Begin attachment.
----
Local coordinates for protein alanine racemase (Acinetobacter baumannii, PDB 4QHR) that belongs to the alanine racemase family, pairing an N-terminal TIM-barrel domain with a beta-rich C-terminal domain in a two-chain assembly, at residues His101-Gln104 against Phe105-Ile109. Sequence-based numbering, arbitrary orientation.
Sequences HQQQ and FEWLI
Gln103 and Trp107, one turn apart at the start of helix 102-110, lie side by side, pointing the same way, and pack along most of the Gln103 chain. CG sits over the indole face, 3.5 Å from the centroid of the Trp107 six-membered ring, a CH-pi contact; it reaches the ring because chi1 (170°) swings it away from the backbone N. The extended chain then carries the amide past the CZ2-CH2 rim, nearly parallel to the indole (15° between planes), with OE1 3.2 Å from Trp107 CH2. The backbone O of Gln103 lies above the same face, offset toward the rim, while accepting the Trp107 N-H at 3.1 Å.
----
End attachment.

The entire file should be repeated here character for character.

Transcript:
Local coordinates for protein alanine racemase (Acinetobacter baumannii, PDB 4QHR) that belongs to the alanine racemase family, pairing an N-terminal TIM-barrel domain with a beta-rich C-terminal domain in a two-chain assembly, at residues His101-Gln104 against Phe105-Ile109. Sequence-based numbering, arbitrary orientation.
Sequences HQQQ and FEWLI
Gln103 and Trp107, one turn apart at the start of helix 102-110, lie side by side, pointing the same way, and pack along most of the Gln103 chain. CG sits over the indole face, 3.5 Å from the centroid of the Trp107 six-membered ring, a CH-pi contact; it reaches the ring because chi1 (170°) swings it away from the backbone N. The extended chain then carries the amide past the CZ2-CH2 rim, nearly parallel to the indole (15° between planes), with OE1 3.2 Å from Trp107 CH2. The backbone O of Gln103 lies above the same face, offset toward the rim, while accepting the Trp107 N-H at 3.1 Å.